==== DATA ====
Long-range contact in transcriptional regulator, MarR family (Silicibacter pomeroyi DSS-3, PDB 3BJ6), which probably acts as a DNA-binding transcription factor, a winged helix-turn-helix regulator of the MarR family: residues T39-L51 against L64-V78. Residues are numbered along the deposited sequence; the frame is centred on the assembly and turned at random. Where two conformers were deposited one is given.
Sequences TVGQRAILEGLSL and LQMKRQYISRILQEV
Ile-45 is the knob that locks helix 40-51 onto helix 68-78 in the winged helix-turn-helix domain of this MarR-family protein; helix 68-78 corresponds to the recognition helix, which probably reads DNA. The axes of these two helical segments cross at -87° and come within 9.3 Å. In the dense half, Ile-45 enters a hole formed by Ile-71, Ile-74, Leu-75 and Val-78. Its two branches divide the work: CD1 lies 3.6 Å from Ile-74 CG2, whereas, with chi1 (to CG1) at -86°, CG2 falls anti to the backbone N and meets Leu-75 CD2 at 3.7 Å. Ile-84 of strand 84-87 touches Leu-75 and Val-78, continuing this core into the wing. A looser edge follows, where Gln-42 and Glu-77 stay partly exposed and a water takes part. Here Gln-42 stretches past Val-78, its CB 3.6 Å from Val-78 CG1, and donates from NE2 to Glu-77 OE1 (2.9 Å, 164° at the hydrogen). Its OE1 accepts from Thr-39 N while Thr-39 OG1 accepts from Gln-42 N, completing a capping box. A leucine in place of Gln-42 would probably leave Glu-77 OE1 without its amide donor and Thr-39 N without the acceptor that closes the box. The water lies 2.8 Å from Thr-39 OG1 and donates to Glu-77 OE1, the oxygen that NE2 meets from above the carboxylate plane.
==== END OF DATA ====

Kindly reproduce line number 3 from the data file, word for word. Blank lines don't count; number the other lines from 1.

Ile-45 is the knob that locks helix 40-51 onto helix 68-78 in the winged helix-turn-helix domain of this MarR-family protein; helix 68-78 corresponds to the recognition helix, which probably reads DNA. The axes of these two helical segments cross at -87° and come within 9.3 Å. In the dense half, Ile-45 enters a hole formed by Ile-71, Ile-74, Leu-75 and Val-78. Its two branches divide the work: CD1 lies 3.6 Å from Ile-74 CG2, whereas, with chi1 (to CG1) at -86°, CG2 falls anti to the backbone N and meets Leu-75 CD2 at 3.7 Å. Ile-84 of strand 84-87 touches Leu-75 and Val-78, continuing this core into the wing. A looser edge follows, where Gln-42 and Glu-77 stay partly exposed and a water takes part. Here Gln-42 stretches past Val-78, its CB 3.6 Å from Val-78 CG1, and donates from NE2 to Glu-77 OE1 (2.9 Å, 164° at the hydrogen). Its OE1 accepts from Thr-39 N while Thr-39 OG1 accepts from Gln-42 N, completing a capping box. A leucine in place of Gln-42 would probably leave Glu-77 OE1 without its amide donor and Thr-39 N without the acceptor that closes the box. The water lies 2.8 Å from Thr-39 OG1 and donates to Glu-77 OE1, the oxygen that NE2 meets from above the carboxylate plane.